At UC Irvine today. This sign is clearly hand-lettered by cheerful sorority girls or their functional equivalent. What kind of collaborationist Quisling would work so hard for the Mafia music business? Do I even want to know?
Okay, so you all read “Perry and Me,” my account of how a $2.50 blurb caused famed rock star Perry Farrel to stalk the fuck out of me for months. I just ran across evidence of another bit of similar hilarity.
Another $2.50 blurb I wrote was for Henry Rollins in 1987. This was when Henry was just starting out on a literary career by doing “spoken word.” “Spoken Word” meant rock musicians doing standup comedy with occasional blank verse.
One of the regular venues for music and other things was BeBop Records, a little store on Reseda Blvd owned by a guy named Rich. In the mid to late 1980s Rich booked an impressive series of events there: live music, performance of all kinds, and art. Henry was slated to do one of his “spoken word” gigs there. I’d just seen Henry do this thing at UCLA and I wasn’t very impressed, but I didn’t pan it or tell anyone to avoid it; I just described in a very few words what it looked like.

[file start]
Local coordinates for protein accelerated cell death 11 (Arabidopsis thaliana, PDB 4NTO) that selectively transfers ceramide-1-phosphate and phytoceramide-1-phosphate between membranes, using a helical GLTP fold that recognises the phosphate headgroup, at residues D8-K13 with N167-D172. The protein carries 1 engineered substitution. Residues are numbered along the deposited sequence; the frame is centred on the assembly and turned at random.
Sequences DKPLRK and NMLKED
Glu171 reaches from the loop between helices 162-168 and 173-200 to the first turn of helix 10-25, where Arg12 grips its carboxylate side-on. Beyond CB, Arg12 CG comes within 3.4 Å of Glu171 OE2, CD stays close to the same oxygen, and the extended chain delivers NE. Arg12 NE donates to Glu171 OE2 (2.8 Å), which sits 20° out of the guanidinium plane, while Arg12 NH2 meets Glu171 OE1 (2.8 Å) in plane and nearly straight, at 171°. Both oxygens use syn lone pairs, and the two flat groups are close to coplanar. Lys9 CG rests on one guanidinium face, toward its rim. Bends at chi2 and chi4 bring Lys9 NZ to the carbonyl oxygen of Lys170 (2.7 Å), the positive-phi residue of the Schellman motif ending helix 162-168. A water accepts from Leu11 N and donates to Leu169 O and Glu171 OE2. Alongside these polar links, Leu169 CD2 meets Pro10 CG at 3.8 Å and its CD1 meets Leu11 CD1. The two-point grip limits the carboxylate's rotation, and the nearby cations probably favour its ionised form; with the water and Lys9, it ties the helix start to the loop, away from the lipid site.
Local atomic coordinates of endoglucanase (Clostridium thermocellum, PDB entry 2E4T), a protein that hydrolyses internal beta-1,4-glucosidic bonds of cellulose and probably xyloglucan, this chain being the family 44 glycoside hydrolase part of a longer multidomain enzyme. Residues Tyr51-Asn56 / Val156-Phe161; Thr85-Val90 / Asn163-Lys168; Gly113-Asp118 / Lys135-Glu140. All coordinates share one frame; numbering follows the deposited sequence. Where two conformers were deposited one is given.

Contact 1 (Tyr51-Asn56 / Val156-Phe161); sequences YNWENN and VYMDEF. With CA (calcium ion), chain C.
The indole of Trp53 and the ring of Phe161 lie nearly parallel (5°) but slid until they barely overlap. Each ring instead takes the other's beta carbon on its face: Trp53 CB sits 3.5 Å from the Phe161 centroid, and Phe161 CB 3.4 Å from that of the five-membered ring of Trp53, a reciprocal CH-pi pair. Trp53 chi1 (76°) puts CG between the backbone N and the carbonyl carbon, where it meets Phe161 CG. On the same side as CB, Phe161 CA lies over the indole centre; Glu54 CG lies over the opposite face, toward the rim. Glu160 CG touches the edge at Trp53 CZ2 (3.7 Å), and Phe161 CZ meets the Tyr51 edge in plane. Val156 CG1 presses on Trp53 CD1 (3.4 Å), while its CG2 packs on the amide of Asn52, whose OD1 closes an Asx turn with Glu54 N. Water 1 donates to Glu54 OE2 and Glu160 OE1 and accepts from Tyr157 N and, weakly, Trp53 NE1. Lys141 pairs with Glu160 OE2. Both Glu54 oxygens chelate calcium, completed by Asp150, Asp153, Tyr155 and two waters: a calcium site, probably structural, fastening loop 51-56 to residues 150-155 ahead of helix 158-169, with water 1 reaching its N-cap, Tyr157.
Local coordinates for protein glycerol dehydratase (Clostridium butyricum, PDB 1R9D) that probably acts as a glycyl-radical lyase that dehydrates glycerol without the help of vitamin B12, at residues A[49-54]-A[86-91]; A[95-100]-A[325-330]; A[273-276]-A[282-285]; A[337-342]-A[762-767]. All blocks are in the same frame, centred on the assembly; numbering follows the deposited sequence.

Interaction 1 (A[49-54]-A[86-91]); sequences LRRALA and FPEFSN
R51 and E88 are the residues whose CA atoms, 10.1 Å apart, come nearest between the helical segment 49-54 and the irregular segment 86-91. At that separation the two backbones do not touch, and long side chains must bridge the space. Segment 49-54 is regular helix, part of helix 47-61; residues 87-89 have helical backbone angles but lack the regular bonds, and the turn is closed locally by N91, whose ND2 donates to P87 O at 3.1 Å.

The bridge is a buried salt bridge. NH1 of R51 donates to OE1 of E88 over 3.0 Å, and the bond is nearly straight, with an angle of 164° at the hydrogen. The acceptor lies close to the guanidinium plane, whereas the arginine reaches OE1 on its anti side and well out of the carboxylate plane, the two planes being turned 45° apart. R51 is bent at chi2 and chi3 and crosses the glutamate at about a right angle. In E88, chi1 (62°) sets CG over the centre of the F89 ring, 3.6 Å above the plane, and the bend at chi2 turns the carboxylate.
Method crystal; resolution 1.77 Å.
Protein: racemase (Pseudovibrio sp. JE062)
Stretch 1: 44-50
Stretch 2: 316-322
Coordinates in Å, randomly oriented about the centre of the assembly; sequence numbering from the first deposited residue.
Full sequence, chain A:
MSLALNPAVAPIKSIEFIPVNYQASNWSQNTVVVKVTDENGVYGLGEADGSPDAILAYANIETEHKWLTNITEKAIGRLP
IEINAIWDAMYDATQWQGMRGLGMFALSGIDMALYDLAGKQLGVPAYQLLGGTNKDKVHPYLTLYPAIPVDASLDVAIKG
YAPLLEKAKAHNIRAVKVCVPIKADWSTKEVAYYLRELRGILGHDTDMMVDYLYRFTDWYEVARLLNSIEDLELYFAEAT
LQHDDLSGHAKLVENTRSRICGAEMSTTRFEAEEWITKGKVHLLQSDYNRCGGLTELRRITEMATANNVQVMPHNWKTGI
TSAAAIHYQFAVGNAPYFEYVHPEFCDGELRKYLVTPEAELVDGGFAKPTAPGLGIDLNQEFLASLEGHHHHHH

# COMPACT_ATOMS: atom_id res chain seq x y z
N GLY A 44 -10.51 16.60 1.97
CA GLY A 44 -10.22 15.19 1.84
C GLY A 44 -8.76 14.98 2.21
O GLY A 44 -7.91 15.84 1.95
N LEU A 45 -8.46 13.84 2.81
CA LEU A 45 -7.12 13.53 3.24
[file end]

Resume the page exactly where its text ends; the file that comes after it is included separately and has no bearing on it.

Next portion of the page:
Henry’s response is here: Hack Writer (.mp3, 5.3M). It went into a book, too, not sure which one.
The funny part was that not much later I interviewed Henry for publication. He actually came to my apartment in Hollywood on the bus from where he was living in Echo Park. I opened the door to see a very tentative and anxious rock star in black t-shirts and black shorts. He was clearly worried that I had taken his shtick to heart, but we had a good laugh and did the interview. I was impressed with how serious he was about publishing and writing.
By the time I saw him again, for another interview when he and Weiss were putting out Wartime, it was a running gag.
And now, of course, he’s Dick Clark. But that’s another story.